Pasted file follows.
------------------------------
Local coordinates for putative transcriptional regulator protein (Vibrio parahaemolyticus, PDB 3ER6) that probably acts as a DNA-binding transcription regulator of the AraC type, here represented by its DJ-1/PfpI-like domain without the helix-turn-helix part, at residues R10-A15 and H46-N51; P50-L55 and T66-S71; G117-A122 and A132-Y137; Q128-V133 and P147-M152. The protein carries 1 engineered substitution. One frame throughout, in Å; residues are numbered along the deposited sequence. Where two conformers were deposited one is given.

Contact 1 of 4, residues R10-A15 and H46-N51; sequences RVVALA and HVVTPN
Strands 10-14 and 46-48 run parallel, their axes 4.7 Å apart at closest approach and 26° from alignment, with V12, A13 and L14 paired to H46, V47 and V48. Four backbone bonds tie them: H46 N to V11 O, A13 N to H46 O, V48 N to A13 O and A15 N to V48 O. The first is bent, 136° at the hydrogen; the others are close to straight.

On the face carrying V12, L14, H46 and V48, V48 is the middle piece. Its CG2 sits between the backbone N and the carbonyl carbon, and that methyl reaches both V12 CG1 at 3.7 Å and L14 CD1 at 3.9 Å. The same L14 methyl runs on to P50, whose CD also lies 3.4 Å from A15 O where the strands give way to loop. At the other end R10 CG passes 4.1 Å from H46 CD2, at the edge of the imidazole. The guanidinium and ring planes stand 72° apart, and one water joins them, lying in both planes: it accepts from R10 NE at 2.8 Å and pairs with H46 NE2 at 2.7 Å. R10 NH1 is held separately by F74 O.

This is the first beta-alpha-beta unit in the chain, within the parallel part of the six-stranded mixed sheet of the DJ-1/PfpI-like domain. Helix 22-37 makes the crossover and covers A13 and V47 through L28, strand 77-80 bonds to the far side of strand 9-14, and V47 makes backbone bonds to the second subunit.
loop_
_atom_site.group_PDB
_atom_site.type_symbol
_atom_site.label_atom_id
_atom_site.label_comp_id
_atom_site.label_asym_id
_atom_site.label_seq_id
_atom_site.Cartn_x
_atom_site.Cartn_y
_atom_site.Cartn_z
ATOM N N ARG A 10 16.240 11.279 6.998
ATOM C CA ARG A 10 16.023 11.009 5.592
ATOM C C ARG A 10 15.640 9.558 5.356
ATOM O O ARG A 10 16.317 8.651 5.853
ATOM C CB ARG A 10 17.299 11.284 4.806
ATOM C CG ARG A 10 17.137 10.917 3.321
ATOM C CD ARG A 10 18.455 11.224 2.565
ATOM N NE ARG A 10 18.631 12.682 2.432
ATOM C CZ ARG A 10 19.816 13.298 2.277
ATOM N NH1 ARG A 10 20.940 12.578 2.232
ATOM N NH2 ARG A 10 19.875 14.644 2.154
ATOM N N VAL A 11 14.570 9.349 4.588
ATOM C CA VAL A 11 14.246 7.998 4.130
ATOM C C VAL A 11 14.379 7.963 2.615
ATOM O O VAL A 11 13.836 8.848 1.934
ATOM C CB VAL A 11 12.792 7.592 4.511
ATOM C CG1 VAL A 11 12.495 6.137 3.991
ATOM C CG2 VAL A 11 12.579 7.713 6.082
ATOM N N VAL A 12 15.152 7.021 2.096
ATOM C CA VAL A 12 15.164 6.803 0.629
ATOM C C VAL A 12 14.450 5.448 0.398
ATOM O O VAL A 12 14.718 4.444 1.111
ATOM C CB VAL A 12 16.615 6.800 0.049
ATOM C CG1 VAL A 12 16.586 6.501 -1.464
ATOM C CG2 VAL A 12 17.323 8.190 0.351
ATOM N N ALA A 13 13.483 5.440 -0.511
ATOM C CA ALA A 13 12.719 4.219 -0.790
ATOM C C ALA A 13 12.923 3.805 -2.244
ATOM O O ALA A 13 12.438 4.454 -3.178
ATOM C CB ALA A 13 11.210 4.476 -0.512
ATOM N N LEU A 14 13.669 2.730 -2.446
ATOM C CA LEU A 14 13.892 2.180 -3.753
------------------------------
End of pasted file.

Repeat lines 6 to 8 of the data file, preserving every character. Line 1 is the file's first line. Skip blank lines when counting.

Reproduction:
loop_
_atom_site.group_PDB
_atom_site.type_symbol